EXTRAS: Like most Criterion editions, there's a lot of stuff that promises to be fun, but then falls short of expectations. The audio commentary is drab and drably told - exploring more psychoanalysis then how Hitchcock made the film. There are no personal accounts on what transpired during the making of this movie. Also, while the disc packaging advertises deleted scenes, what it really gives you is some script pages that show revisions made before the shooting began. Ho-hum! Although it's nice to have the overture and exit music included, an isolated soundtrack throughout would have been even better.
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2 of 3 people found the following review helpful By keviny01 on Oct. 12 2002
Format: DVD
The video quality of Criterion's DVD version of SPELLBOUND discs look a bit sharper, more detailed, but grainier than Anchor Bay's re-pressed version from 2000 (in which the flash-of-red color shot was restored). The audio quality of Criterion's 1.0 mono soundtrack is also a little more detailed and more distinct than Anchor Bay's 2.0 mono track. The Anchor Bay disc also sounds much louder, but there are audio distortions in a few places. The soundtrack of the Criterion disc (and many DVDs) was recorded at a much lower volume level, which is usually an effort to retain as much as possible the dynamic range of the source material. The Criterion DVD booklet says the film's original overture and exit music has been included on the disc for the first time. This is simply not true, for the re-pressed Anchor Bay disc also has the overture and exit music. The initial pressing of the Anchor Bay disc, in which the red-color shot is erroneously shown in B&W, does not have the overture and exit music, however.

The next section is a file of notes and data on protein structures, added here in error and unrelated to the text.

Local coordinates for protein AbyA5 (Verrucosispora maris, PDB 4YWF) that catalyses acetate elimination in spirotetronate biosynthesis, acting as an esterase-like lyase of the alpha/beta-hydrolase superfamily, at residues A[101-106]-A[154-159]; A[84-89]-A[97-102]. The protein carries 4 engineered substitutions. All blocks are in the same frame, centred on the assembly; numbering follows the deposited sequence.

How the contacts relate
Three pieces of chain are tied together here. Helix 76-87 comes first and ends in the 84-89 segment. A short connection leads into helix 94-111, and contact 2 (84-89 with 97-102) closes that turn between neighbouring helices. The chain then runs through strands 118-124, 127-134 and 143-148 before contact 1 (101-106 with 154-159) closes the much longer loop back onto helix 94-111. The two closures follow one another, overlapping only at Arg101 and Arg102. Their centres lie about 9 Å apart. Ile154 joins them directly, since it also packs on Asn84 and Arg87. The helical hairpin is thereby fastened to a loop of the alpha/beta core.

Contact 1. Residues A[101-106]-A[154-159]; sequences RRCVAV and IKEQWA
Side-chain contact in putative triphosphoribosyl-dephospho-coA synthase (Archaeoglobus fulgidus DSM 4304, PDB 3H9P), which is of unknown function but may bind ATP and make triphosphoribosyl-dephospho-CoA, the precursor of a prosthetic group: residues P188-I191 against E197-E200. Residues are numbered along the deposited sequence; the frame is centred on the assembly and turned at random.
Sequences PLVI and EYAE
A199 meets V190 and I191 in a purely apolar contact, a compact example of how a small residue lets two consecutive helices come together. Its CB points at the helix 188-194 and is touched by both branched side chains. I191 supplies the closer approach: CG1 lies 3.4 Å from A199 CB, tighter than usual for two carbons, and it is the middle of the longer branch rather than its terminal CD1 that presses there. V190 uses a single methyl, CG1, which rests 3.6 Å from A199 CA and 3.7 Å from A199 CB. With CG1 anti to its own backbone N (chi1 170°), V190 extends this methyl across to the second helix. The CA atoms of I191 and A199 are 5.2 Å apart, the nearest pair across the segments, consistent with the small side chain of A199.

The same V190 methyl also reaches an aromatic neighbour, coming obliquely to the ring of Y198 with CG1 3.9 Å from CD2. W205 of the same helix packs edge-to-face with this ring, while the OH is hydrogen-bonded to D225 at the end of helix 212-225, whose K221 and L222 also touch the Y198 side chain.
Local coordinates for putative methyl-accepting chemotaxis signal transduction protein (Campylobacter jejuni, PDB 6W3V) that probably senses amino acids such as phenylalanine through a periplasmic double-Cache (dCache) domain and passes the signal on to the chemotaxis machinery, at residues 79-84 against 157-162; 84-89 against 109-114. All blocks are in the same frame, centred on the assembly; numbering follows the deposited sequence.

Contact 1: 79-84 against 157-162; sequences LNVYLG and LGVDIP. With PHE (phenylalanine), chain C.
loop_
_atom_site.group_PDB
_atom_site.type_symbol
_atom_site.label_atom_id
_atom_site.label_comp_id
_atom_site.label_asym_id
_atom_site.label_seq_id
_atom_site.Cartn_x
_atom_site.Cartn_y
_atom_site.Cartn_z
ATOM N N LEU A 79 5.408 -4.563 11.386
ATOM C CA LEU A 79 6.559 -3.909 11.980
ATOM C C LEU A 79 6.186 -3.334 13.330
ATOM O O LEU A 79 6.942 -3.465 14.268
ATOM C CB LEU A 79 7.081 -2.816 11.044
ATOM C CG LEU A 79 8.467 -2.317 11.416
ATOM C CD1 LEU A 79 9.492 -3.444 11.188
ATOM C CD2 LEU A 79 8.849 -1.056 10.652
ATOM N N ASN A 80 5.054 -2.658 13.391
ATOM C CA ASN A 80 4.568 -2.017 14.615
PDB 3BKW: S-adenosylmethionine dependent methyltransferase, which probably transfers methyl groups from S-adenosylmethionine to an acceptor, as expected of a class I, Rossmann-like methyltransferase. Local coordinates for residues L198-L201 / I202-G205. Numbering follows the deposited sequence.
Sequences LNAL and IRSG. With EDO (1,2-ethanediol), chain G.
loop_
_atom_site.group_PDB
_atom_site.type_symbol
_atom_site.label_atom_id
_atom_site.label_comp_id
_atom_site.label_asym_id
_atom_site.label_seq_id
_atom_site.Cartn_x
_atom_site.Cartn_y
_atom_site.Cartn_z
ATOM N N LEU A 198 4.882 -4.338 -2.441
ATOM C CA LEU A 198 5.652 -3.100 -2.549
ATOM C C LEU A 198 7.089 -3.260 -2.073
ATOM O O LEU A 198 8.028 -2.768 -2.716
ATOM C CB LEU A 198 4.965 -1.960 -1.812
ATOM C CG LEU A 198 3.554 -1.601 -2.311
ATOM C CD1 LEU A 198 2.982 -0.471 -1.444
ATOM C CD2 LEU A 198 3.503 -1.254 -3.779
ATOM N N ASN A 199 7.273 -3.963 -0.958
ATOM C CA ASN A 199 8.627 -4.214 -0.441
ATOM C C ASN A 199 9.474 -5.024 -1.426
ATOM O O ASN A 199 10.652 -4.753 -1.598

Although SPELLBOUND helped solidify Hitchcock's position in Hollywood, it isn't one of his best films. But Marian Keane's remarkable analytical audio commentary on the Criterion disc should heighten your appreciation of the film. Keane juxtaposes the themes in the film against the manner in which Hitchcock made his films and the manner in which we, the viewers, watch them, and suggests that they are somehow interrated. She points out that many Hitchcock films (including SPELLBOUND) are about people who take pleasure in watching and analyzing other people, which is also the very thing that we, the viewers, do when we watch such films.